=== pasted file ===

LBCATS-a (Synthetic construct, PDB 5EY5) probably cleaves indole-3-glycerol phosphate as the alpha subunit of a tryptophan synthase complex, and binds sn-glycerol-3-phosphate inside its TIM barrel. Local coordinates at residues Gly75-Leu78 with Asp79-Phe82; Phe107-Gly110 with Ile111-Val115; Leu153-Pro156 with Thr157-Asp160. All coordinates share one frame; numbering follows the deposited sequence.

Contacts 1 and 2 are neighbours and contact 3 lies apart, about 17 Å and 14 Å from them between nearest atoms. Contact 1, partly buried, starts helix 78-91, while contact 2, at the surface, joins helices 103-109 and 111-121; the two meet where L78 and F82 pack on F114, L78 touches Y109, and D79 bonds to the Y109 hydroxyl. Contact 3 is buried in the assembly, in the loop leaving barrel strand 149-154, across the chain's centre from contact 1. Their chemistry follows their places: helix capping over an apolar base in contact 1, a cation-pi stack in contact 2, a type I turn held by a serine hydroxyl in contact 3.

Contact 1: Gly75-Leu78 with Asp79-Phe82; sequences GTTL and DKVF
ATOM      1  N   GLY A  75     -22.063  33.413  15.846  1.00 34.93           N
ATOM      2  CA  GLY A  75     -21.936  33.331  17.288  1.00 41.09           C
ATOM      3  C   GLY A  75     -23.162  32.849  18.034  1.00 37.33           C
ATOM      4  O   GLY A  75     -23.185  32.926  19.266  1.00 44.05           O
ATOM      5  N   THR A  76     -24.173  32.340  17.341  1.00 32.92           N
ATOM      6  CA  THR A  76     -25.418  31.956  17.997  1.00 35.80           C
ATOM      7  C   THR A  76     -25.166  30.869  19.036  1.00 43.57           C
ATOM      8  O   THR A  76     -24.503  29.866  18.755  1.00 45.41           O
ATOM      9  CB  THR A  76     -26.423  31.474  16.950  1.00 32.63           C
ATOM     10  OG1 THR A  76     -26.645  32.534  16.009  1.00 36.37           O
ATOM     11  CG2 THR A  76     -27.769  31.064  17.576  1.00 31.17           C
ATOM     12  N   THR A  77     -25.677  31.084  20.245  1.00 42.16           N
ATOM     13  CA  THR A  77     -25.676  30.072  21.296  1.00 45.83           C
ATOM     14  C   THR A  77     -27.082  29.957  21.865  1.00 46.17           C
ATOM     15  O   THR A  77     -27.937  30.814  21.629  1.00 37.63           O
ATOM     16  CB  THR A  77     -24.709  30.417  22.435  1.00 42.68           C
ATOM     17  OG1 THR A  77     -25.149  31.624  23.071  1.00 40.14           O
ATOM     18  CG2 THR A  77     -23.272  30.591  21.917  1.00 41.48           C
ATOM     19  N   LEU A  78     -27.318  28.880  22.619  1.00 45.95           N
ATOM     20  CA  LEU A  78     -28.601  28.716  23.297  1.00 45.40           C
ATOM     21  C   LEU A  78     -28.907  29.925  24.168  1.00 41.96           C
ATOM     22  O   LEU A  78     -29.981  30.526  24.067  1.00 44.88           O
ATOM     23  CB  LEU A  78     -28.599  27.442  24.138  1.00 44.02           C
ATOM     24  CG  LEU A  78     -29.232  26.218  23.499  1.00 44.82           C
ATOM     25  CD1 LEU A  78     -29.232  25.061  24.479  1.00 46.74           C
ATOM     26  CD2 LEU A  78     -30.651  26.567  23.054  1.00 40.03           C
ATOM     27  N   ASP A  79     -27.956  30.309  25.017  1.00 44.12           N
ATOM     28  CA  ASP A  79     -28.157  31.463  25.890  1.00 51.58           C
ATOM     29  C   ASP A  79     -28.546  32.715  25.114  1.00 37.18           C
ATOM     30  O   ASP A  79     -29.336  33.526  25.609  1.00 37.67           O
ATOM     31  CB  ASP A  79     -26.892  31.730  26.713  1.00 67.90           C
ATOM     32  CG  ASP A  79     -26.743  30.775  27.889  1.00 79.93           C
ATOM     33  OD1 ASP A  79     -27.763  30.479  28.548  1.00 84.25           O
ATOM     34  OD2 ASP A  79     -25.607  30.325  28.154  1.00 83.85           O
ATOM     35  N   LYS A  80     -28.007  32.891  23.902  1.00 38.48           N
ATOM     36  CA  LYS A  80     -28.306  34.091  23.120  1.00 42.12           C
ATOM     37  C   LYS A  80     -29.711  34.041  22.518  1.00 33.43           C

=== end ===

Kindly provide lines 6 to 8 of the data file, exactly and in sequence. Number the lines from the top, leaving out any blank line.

ATOM      3  C   GLY A  75     -23.162  32.849  18.034  1.00 37.33           C
ATOM      4  O   GLY A  75     -23.185  32.926  19.266  1.00 44.05           O
ATOM      5  N   THR A  76     -24.173  32.340  17.341  1.00 32.92           N